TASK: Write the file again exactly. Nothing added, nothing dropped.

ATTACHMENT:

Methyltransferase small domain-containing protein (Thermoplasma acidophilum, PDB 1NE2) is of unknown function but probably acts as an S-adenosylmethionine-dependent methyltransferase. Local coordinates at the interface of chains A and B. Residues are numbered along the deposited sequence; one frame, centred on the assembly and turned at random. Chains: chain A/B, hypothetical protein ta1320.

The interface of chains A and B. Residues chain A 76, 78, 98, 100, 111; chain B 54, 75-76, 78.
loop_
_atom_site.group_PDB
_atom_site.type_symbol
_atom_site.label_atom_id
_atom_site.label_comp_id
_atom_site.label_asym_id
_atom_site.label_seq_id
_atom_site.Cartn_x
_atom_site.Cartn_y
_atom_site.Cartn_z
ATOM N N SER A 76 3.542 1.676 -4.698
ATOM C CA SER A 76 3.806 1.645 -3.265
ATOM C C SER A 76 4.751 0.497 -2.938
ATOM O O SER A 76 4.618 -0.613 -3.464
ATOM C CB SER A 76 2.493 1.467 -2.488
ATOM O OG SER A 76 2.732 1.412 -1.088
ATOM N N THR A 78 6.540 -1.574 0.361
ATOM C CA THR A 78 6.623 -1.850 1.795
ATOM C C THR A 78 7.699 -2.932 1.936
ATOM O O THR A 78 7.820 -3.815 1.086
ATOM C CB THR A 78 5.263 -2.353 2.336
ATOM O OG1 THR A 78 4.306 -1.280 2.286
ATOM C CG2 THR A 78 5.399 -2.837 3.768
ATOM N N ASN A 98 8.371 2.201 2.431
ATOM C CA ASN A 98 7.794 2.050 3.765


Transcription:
Methyltransferase small domain-containing protein (Thermoplasma acidophilum, PDB 1NE2) is of unknown function but probably acts as an S-adenosylmethionine-dependent methyltransferase. Local coordinates at the interface of chains A and B. Residues are numbered along the deposited sequence; one frame, centred on the assembly and turned at random. Chains: chain A/B, hypothetical protein ta1320.

The interface of chains A and B. Residues chain A 76, 78, 98, 100, 111; chain B 54, 75-76, 78.
loop_
_atom_site.group_PDB
_atom_site.type_symbol
_atom_site.label_atom_id
_atom_site.label_comp_id
_atom_site.label_asym_id
_atom_site.label_seq_id
_atom_site.Cartn_x
_atom_site.Cartn_y
_atom_site.Cartn_z
ATOM N N SER A 76 3.542 1.676 -4.698
ATOM C CA SER A 76 3.806 1.645 -3.265
ATOM C C SER A 76 4.751 0.497 -2.938
ATOM O O SER A 76 4.618 -0.613 -3.464
ATOM C CB SER A 76 2.493 1.467 -2.488
ATOM O OG SER A 76 2.732 1.412 -1.088
ATOM N N THR A 78 6.540 -1.574 0.361
ATOM C CA THR A 78 6.623 -1.850 1.795
ATOM C C THR A 78 7.699 -2.932 1.936
ATOM O O THR A 78 7.820 -3.815 1.086
ATOM C CB THR A 78 5.263 -2.353 2.336
ATOM O OG1 THR A 78 4.306 -1.280 2.286
ATOM C CG2 THR A 78 5.399 -2.837 3.768
ATOM N N ASN A 98 8.371 2.201 2.431
ATOM C CA ASN A 98 7.794 2.050 3.765